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My research focuses on understanding and predicting species distribution and abundance patterns across the landscape at local and regional scales. These patterns, when analyzed for spatial or temporal trajectories, can become bioindicators of environmental change.

In mountain systems, I have studied the responses of plant and animal species to drought, warming conditions, and reduced snowpack. In prairie and grassland systems I have studied how landscape configuration, landscape context and landscape management affect local and regional species patterns. My study organisms have included plants, birds, and insects. This approach has allowed me to develop models to understand responses across multiple trophic levels and multiple taxonomic groups.

In addition to my ecological research, I have conducted research on women in science and engineering. I served as a co-PI with a team of ISU administrators, biologists, engineers, philosophers, and sociologists on an NSF funded ADVANCE Institutional Transformation grant to improve the recruitment and retention of women in science and engineering.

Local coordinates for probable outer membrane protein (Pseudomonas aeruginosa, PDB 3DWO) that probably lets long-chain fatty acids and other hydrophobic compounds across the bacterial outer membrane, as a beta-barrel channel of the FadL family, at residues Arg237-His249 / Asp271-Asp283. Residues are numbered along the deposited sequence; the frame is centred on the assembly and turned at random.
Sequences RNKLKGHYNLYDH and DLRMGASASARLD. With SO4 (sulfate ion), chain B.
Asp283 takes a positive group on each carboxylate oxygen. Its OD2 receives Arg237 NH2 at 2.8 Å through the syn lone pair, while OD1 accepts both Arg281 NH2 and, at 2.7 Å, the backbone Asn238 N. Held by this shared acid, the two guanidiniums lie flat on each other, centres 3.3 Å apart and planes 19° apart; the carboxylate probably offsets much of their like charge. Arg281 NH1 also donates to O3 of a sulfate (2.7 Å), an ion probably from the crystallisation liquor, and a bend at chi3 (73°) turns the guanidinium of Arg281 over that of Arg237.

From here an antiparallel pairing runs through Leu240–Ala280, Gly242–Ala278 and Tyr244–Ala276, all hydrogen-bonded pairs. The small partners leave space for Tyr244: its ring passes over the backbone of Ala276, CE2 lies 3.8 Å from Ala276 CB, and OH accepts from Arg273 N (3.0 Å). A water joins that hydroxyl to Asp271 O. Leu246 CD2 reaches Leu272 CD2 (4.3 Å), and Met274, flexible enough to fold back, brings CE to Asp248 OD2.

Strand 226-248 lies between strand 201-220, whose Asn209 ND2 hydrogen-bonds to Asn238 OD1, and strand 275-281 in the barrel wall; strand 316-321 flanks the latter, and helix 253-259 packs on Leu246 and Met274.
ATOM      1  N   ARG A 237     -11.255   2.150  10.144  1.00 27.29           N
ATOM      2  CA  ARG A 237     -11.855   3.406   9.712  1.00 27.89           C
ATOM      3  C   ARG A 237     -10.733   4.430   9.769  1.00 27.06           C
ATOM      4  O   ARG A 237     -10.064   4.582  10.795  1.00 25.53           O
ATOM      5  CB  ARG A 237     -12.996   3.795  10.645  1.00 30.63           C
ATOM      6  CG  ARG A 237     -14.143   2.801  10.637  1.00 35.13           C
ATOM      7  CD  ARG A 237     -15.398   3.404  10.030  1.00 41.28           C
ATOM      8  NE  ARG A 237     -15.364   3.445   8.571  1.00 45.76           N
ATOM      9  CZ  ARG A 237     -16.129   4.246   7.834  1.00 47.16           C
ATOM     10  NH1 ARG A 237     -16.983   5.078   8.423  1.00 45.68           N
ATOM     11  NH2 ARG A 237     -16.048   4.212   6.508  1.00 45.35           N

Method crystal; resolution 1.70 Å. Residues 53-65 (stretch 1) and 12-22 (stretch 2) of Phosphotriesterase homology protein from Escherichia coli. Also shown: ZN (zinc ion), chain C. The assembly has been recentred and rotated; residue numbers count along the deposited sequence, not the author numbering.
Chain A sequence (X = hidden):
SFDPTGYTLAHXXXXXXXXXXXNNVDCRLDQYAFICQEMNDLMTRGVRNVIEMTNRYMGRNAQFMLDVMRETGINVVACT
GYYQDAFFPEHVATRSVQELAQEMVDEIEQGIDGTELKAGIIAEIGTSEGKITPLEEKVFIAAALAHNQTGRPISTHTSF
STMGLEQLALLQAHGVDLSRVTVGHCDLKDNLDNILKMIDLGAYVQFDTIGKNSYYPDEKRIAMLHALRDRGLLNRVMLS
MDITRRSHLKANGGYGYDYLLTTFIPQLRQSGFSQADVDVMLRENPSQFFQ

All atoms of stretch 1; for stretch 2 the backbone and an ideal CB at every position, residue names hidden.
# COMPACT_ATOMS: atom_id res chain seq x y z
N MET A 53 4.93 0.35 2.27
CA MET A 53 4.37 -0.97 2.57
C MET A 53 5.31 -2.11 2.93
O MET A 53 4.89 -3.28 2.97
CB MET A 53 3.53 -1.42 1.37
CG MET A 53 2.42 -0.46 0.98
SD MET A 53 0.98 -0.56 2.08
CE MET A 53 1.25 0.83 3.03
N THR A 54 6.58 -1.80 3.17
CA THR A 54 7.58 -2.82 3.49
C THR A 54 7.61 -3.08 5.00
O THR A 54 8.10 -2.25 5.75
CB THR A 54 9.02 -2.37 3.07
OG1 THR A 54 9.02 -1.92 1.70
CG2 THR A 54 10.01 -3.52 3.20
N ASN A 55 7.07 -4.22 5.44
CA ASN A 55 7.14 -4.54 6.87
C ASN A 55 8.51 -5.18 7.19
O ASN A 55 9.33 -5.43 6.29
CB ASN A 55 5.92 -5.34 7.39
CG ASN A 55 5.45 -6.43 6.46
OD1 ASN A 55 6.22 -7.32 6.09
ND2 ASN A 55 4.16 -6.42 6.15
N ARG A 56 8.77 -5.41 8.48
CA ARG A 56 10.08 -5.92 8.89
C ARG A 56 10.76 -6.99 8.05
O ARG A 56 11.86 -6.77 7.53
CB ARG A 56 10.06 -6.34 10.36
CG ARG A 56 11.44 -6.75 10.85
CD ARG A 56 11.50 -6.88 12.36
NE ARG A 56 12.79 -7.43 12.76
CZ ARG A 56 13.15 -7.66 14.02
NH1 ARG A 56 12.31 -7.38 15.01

My teaching contributions have included both undergraduate and graduate level courses and they echo the areas of my research expertise. I have taught undergraduate and graduate level Conservation Biology courses, Introductory Biology, Women in Science and Engineering, and ecological field trip courses. In all of my classes I emphasize interactive tools to engage students in the learning process and I place a high priority on teaching effective written and oral communication skills.

I hope you explore my web page and enjoy what you find. If you have any questions about my research or opportunities in my lab, please email me at my new address: diane.debinski@montana.edu.